Micky van de Ven has signed a six-year contract at Spurs (PA)
Tottenham’s recent track record for signing centre-backs… doesn’t make for great reading. Since the summer of 2017, Davinson Sanchez, Juan Foyth, Joe Rodon and Cristian Romero have all made the move to north London. One of those has already departed, another is expected to leave this summer, while who knows what the future holds for Rodon. They’ve taken a risk, then, in spending big on Micky Van de Ven.
The Dutchman joins from Wolfsburg after an impressive Bundesliga campaign. Bayer Leverkusen’s Edmond Tapsoba was another on the radar at the Tottenham Hotspur Stadium, but the powers that be were convinced by Van de Ven as they sought to bring in a left sided centre-back to partner Romero in Ange Postecoglou’s favoured 4-3-3 system.
What has proven crucial is Van de Ven’s leadership qualities. Tottenham were so often all over the place in defence last season. Hugo Lloris committed more errors leading to an opposition goal (4) than any other player in the Premier League last season, while Spurs conceded the sixth most goals (63) in the division. Postecoglou spoke on a number of occasions about the need to bring in a centre-back, up to Tuesday’s confirmation of Van de Ven’s signing, and it’s easy to see why.
Even in what promises to be a youthful backline, Van de Ven’s control at the back will be key. He did, after all, captain the Netherlands at the U21 Euros, and this facet to his game helped Spurs make their decision on the centre-back. Romero, for example, needs a leader alongside him to ensure he doesn’t over commit and leave gaps in the defence that can be exploited. While three years his junior, Van de Ven will help keep Romero in check and marshal a defence that needs organising.
There’s also the recovery speed that will ensure Postecoglou can implement a high defensive line. Van de Ven was the quickest central defender in Germany’s top tier last term, clocking in at 22.3mph as per the offical Bundesliga website. Van de Ven has been described as “a Cruyffian defender” by Ruben Jongkind, a director Dutch side Volendam where he spent eight years before his move to Wolfsburg in 2021, with Jongkind waxing lyrical about the centre-back.
“A lot of risk taking, incredible speed, I have never seen something like that. His special weapon was already there. I worked at Ajax with fast players, but this was incredible.” Jongkind went on to admit that Van de Ven ran a 60m pace dash in seven seconds flat. “After a training session, with a standing start!” This weapon in his arsenal means Spurs can afford to play with a high defensive line, safe in the knowledge that Van de Ven can cover the ground at lightning speed should needs must.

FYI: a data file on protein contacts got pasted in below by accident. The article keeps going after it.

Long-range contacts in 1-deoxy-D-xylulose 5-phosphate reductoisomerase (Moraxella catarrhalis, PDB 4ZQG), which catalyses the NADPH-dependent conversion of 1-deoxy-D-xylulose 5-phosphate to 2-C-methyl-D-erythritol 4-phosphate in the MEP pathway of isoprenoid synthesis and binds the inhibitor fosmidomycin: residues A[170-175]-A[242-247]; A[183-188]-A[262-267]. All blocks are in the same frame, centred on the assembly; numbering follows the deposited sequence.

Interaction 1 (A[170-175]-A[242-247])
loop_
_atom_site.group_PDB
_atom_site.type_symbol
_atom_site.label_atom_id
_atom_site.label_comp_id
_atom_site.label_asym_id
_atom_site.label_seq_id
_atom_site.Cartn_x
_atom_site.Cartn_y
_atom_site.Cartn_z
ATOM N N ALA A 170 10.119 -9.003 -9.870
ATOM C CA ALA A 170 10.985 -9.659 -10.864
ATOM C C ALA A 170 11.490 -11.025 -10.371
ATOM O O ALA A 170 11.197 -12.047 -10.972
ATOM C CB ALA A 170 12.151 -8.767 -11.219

On the ball, he’s one that is happy to set his side on the frontfoot, and this will help establish Van de Ven as a fan favourite at the Tottenham Hotspur Stadium. Indeed, he ranked top for passes per game (50.5) and pass success rate (88.3%) of all Wolfsburg players, while 518 forward passes ranked 33rd of all outfielders in the Bundesliga last season, a metric topped by Tapsoba (879).
Van de Ven, right, brings exceptional pace to Tottenham’s back line (Getty Images)
This willingness to get the ball on deck and play out from the back is a key attribute for any modern-day centre-back, and we’ve seen other Premier League sides follow the same tact in the quest for dominance. No longer are defenders needed solely to deny opponents from scoring, but they are tasked with instigating attacks from defence. The upcoming generation of centre-backs all seek to play their part in dominating opponents, and they have become precious commodities in the game today.
Chelsea and Arsenal tied Levi Colwill and William Saliba down to respective long-term deals given their ability to pick out a teammate with ease. Manchester City have made Josko Gvardiol the most expensive defender ever for that same reason, and Van de Ven is now the sixth most expensive signing in Spurs’ history following his arrival from Wolfsburg. While the aforementioned trio put in better passing numbers than the latter, this will be due to Brighton, Arsenal and RB Leipzig, respectively, seeing far more of the ball than the Wolves in their respective leagues last season.
Spurs have had to spend big on the young centre-back, but he’s one who fits Postecoglou’s style of play, and this ultimately is key. It’s no point bringing in a defender who’d struggle with the Australian’s demands, as this would negatively impact what should prove to be a very important season for the club. A leader at the back, pace to burn and versatile, too; Van de Ven should prove a superb addition to this Spurs side.